Many of the essential records in the development of the heavy-metal underground were recorded in -- to be kind -- less than ideal conditions. So the prospect of re-recording Sodom’s 1984 EP, In the Sign of Evil
, regarded as one of the key proto-black-metal releases, should be cause for excitement. Problem is, the original artifact sorta sucked. Critics at the time savaged the German thrash band’s debut for its wobbly musicianship and “limited” English skills (e.g. “I turn the cross upside down/ And read Satanic bible with fucking grown”). And even today, In the Sign of Evil
is best appreciated with a healthy sense of nostalgia.
The Final Sign of Evil reunites current Sodom vocalist/bassist Tom Angelripper with long-since-departed guitarist Grave Violator and drummer Chris Witchhunter, both of whom played on the In the Sign of Evil
sessions. The idea was to re-release the album in its intended form, including seven tracks that were, for budgetary reasons, never recorded. On that front, The Final Sign of Evil should be considered a triumph, since the 2007 version of Sodom is every bit as charmingly sloppy as the 1984 version. Drums and guitars constantly phase in and out of sync on high-speed blasters “Blasphemer” and “Outbreak of Evil,” which is no surprise considering that Witchhunter hasn’t been inside a studio since 1994 and Grave Violator’s last recording experience was the 1984 sessions. Sodom even hired their webmaster Toto to produce the record instead of going with a professional, resulting in an authentically amateur sound not too far removed from the original’s.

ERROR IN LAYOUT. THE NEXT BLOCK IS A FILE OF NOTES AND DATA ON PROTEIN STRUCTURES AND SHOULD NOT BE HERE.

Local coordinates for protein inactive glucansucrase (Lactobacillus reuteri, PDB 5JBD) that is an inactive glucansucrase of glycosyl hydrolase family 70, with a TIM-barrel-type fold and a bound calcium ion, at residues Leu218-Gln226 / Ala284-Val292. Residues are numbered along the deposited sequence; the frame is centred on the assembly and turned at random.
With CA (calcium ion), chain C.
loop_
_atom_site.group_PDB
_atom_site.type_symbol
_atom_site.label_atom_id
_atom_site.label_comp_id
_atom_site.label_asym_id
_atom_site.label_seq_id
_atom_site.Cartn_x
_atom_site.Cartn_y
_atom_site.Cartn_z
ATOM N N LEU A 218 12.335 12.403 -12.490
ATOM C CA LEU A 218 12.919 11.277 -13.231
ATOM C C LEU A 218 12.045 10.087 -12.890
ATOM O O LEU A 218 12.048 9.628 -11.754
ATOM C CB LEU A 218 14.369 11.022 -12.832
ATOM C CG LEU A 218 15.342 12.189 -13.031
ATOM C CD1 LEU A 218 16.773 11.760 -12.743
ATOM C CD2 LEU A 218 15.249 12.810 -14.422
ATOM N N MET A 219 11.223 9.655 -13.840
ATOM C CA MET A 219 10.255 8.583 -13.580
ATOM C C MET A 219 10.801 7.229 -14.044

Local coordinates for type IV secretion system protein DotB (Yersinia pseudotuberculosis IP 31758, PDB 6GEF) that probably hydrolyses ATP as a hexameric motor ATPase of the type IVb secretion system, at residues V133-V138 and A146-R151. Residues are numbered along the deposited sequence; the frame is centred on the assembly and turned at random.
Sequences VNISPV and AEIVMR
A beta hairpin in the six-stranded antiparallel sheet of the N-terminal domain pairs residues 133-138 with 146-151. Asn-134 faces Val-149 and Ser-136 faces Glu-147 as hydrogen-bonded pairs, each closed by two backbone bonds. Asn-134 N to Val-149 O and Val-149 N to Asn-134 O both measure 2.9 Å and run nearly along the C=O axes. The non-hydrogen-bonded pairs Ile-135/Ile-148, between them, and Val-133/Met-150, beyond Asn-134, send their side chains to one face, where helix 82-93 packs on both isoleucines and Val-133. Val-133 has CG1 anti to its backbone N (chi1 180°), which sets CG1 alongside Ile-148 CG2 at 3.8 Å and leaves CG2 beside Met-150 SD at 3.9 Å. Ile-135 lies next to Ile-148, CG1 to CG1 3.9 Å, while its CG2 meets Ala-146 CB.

The seven previously unheard tracks are marginally more accomplished in terms of songwriting than the five repetitive thrashers reprised from the original EP, but that ain’t saying much. Without a lick of surprising material, an update in sound quality or improved musicianship, The Final Sign of Evil is just a historical document, and your enjoyment of it will depend on whether you think it’s an important historical document. Moonspell and Destruction both offered superior re-recordings of their early material in 2007, and it would have been nice to hear Sodom go the same route. Instead, they remind us that “classic” doesn’t necessarily mean “good.” Now, if only Metallica would get around to re-recording . . . And Justice for All.